WordPress is one of the most popular website platforms, and a considerable part of its success is derived from its flexibility and open-source nature. However, one of its biggest problems is SEO. Many sites out there use common templates and then populate their content after. However, at this point, the template has already implemented all of the necessary code on your website. As such, when someone searches for content related to your keyword, Google may show them a different site, rather than your own, on their results page. Luckily, plugins such as SEO Builder help you populate your pages with a more generic version of HTML and add all sorts of functionality such as widgets and uploaded images. Meanwhile, if you want to get more traffic to your blog but don’t want to spend too much time writing content, upgrading to a premium WordPress theme might be the way to go.

URL structure

In the early days of blogging, many people built their websites without thinking about the proper structure for their content. This often leads to the rapid rise of poor-quality website themes. Today, however, we know that having good content that’s properly organized can make a huge difference regarding how many visitors see your blog. In addition, due to the increasing popularity of WordPress and e-commerce websites, there’s never been a better time to start optimizing your site’s URL structure for better website search results.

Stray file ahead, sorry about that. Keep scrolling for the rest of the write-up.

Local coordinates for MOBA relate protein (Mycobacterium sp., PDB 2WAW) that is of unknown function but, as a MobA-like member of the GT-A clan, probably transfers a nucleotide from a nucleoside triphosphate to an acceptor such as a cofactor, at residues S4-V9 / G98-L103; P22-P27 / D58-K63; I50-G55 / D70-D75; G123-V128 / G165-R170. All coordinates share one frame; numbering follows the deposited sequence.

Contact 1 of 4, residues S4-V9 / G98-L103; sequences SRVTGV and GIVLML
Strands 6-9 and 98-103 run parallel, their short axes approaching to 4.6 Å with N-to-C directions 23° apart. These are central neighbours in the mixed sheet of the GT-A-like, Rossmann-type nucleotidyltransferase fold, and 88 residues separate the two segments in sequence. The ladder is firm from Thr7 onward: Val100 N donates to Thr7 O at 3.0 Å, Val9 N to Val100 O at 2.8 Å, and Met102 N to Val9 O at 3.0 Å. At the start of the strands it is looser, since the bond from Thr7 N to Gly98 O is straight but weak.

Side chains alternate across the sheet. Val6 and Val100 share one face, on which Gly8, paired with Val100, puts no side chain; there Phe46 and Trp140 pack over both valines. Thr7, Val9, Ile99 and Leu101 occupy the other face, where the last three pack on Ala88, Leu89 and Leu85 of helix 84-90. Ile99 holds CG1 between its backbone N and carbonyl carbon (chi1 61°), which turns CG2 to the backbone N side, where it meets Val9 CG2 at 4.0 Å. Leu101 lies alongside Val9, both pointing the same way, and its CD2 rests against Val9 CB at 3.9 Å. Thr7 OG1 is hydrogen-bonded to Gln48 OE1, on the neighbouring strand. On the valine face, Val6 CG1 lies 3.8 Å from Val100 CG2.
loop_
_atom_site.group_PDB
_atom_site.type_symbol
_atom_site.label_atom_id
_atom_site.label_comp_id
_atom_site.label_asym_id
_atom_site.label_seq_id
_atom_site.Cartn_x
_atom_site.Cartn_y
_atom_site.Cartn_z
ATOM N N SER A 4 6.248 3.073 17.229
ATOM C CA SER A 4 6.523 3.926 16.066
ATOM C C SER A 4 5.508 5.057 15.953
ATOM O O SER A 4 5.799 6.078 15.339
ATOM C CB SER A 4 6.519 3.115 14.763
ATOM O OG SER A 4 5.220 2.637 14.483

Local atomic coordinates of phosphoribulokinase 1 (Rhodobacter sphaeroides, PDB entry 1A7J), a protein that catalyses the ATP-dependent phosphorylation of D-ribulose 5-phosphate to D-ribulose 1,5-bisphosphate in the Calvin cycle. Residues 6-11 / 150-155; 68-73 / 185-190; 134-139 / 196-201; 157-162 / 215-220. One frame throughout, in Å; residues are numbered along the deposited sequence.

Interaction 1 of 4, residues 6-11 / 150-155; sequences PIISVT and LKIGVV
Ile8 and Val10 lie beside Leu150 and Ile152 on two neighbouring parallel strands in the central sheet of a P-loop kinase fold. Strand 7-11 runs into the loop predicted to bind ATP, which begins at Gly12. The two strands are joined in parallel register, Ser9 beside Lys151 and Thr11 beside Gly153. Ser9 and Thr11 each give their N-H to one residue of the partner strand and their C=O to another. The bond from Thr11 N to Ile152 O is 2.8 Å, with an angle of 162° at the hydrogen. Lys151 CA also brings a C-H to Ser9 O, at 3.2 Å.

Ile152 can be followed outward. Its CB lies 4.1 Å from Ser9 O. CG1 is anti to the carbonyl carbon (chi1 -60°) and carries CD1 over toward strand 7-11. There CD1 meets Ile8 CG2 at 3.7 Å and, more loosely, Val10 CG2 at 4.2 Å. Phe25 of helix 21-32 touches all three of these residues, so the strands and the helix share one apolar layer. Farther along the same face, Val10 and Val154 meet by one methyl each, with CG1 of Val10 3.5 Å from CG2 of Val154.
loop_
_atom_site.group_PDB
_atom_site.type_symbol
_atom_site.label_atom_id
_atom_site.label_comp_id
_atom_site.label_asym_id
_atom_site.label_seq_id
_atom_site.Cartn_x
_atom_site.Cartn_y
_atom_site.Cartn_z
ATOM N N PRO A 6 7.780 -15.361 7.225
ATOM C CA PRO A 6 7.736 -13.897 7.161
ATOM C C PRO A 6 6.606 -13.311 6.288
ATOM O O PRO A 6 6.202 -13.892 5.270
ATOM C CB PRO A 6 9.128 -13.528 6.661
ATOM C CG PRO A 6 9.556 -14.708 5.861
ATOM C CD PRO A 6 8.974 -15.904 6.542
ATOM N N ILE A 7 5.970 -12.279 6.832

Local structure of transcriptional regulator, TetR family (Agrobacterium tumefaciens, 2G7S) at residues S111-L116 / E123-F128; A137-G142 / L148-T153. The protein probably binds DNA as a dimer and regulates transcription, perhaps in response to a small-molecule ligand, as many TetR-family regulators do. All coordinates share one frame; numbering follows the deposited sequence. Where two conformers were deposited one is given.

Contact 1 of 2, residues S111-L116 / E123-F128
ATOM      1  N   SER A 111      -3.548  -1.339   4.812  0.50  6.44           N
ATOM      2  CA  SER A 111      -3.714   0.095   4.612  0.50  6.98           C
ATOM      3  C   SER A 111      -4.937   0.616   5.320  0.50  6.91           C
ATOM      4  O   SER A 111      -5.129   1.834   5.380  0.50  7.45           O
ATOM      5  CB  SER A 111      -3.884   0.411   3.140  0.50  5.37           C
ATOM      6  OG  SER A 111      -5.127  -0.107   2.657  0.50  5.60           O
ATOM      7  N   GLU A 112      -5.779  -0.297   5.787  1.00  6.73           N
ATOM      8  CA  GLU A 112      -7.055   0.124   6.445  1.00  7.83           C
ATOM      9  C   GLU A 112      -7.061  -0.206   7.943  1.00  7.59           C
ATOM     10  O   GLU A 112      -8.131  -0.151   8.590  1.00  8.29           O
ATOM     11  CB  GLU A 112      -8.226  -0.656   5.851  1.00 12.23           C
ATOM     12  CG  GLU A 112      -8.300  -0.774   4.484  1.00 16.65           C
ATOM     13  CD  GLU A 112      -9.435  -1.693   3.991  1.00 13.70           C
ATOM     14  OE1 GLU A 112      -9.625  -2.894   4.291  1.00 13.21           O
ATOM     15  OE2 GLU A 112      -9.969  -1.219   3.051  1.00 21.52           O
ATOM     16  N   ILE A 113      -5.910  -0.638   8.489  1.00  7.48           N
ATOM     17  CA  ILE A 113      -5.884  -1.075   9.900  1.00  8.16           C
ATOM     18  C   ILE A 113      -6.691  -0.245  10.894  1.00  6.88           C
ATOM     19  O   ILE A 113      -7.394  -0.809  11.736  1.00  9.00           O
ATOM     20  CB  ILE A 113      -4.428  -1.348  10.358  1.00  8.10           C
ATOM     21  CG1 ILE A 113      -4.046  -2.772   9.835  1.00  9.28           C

XML sitemap

Is your WordPress theme running old software, or does it have missing features? XML sitemap files tell search engines where to find your content. If your WordPress is not up to date and you’ve not implemented a suitable theme with an XML sitemap, your website could be missing vital information that could lead to higher traffic from search engines. It’s easy to make these kinds of mistakes when you’re new to operating a website. Still, as you grow your expertise, it’s important to pay attention to the assets you use to ensure they work well for both users and potential clients.